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The Departed is set in South Boston where the state police force is waging an all-out war to take down the city's top organized crime ring. The key is to end the reign of powerful mob boss Frank Costello from the inside. A young rookie, Billy Costigan is assigned to infiltrate Costello's mob. While Billy is working to gain Costello's trust, another young cop, Colin Sullivan is among a handful of elite officers whose mission is to bring Costello down. But what his superiors don't know is that Colin is working for Costello, keeping the crime boss one step ahead of the police. Each man becomes deeply consumed by his double life, gathering information about the plans and counter-plans of the operation he has penetrated. But when it becomes clear to both the gangsters and the police that they have a mole in their midst, Billy and Colin find themselves in constant danger of being caught-and each must race to uncover the identity of the other man in time to save himself.
For more about The Departed and the The Departed Blu-ray release, see the The Departed Blu-ray Review published by Greg Maltz on September 27, 2007 where this Blu-ray release scored 4.0 out of 5.
Starring: Leonardo DiCaprio, Matt Damon, Jack Nicholson, Mark Wahlberg, Martin Sheen, Vera Farmiga
Director: Martin Scorsese
» See full cast & crew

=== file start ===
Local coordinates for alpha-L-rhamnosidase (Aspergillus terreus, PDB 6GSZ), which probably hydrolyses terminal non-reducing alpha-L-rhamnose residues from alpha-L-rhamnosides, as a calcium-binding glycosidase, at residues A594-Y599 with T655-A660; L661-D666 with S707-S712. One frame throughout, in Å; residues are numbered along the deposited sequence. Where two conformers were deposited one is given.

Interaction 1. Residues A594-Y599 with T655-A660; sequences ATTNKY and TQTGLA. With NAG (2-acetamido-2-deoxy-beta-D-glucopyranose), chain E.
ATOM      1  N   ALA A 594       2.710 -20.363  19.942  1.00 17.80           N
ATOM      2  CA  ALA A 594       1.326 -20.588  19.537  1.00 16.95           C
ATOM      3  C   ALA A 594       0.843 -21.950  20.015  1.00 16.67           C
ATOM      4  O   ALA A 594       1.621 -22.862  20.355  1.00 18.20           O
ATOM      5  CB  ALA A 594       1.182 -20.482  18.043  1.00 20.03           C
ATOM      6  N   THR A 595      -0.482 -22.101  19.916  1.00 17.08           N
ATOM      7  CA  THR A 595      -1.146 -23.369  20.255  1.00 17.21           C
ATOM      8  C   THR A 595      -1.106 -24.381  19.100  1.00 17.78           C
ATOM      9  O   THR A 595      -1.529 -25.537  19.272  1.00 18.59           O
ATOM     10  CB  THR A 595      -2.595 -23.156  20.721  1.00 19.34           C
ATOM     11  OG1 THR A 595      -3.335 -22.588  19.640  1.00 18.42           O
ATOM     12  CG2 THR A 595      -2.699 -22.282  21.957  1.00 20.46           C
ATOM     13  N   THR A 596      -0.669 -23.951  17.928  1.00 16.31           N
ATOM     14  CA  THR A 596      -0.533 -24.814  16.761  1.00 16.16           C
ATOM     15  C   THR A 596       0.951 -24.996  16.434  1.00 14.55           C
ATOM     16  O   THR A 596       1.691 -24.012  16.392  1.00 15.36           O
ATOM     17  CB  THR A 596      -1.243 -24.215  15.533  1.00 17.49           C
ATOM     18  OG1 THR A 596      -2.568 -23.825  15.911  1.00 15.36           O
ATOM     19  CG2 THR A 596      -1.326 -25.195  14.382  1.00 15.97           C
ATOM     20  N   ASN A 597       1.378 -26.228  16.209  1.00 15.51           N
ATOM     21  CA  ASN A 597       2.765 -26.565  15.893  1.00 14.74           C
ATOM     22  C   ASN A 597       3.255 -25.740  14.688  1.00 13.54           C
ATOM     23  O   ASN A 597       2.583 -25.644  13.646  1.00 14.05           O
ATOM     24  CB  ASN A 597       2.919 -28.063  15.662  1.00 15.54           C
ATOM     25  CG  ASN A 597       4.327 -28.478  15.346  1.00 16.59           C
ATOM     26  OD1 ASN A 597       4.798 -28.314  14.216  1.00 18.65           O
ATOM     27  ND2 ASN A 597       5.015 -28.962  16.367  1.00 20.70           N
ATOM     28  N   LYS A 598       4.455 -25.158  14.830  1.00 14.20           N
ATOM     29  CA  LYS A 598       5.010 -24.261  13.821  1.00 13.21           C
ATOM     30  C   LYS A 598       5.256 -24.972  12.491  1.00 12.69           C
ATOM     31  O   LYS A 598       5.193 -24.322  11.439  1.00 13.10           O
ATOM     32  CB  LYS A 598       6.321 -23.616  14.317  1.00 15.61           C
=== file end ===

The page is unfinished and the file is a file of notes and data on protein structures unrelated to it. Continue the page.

The Departed Blu-ray Review
Scorcese finally gets his Oscar and both The Departed and Infernal Affairs get the BD treatment
Reviewed by Greg Maltz, September 27, 2007
The Departed is an interesting twist on the mafia genre. The film weaves intersecting storylines of an undercover cop working in the mob and a gangster plant as an officer in the Boston police department. Such a premise has endless possibilities for plot twists, character growth and violence. Director Martin Scorcese excels in all areas and brings his superb camera work, characteristic rock soundtrack and dramatic flair to the production. As both moles go through intense moments when their cover may be blown, the film achieves a high level of intrigue and suspense. Aside from Goodfellas, The Departed is the only title that lets you enjoy Scorsese's work in Blu-ray. And while Goodfellas is a far superior movie, the 2.4:1, 1080p presentation of The Departed, using the VC-1 codec is one of the most impressive pictures yet from Warner at this stage of the studio's blu-ray rollout. Sure, the film has been digitally cleaned up and enhanced, but it's still vibrant and detailed enough to exceed all expectations but those of the most demanding videophile.